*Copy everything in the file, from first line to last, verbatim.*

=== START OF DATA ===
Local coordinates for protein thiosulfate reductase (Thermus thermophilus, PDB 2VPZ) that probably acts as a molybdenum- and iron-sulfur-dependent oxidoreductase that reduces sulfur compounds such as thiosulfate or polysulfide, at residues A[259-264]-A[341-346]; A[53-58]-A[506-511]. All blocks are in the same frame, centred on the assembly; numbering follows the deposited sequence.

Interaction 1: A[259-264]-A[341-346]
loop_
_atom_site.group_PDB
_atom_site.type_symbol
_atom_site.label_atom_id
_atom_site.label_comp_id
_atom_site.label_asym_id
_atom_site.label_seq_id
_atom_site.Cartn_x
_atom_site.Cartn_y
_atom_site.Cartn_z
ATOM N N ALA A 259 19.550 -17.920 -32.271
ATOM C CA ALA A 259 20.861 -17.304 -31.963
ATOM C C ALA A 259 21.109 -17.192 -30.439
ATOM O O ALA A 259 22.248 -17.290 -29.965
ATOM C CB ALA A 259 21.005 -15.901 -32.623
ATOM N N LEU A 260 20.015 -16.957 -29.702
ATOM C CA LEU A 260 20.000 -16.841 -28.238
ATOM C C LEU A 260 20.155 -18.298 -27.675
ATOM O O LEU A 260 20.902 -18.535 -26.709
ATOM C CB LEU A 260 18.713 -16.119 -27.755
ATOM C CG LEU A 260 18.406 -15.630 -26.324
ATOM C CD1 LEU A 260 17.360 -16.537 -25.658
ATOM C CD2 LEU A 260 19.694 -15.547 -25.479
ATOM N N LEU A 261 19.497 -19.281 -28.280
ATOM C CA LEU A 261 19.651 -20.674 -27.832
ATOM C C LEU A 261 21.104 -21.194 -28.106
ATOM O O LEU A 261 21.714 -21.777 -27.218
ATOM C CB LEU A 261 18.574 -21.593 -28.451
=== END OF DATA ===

Local coordinates for protein thiosulfate reductase (Thermus thermophilus, PDB 2VPZ) that probably acts as a molybdenum- and iron-sulfur-dependent oxidoreductase that reduces sulfur compounds such as thiosulfate or polysulfide, at residues A[259-264]-A[341-346]; A[53-58]-A[506-511]. All blocks are in the same frame, centred on the assembly; numbering follows the deposited sequence.

Interaction 1: A[259-264]-A[341-346]
loop_
_atom_site.group_PDB
_atom_site.type_symbol
_atom_site.label_atom_id
_atom_site.label_comp_id
_atom_site.label_asym_id
_atom_site.label_seq_id
_atom_site.Cartn_x
_atom_site.Cartn_y
_atom_site.Cartn_z
ATOM N N ALA A 259 19.550 -17.920 -32.271
ATOM C CA ALA A 259 20.861 -17.304 -31.963
ATOM C C ALA A 259 21.109 -17.192 -30.439
ATOM O O ALA A 259 22.248 -17.290 -29.965
ATOM C CB ALA A 259 21.005 -15.901 -32.623
ATOM N N LEU A 260 20.015 -16.957 -29.702
ATOM C CA LEU A 260 20.000 -16.841 -28.238
ATOM C C LEU A 260 20.155 -18.298 -27.675
ATOM O O LEU A 260 20.902 -18.535 -26.709
ATOM C CB LEU A 260 18.713 -16.119 -27.755
ATOM C CG LEU A 260 18.406 -15.630 -26.324
ATOM C CD1 LEU A 260 17.360 -16.537 -25.658
ATOM C CD2 LEU A 260 19.694 -15.547 -25.479
ATOM N N LEU A 261 19.497 -19.281 -28.280
ATOM C CA LEU A 261 19.651 -20.674 -27.832
ATOM C C LEU A 261 21.104 -21.194 -28.106
ATOM O O LEU A 261 21.714 -21.777 -27.218
ATOM C CB LEU A 261 18.574 -21.593 -28.451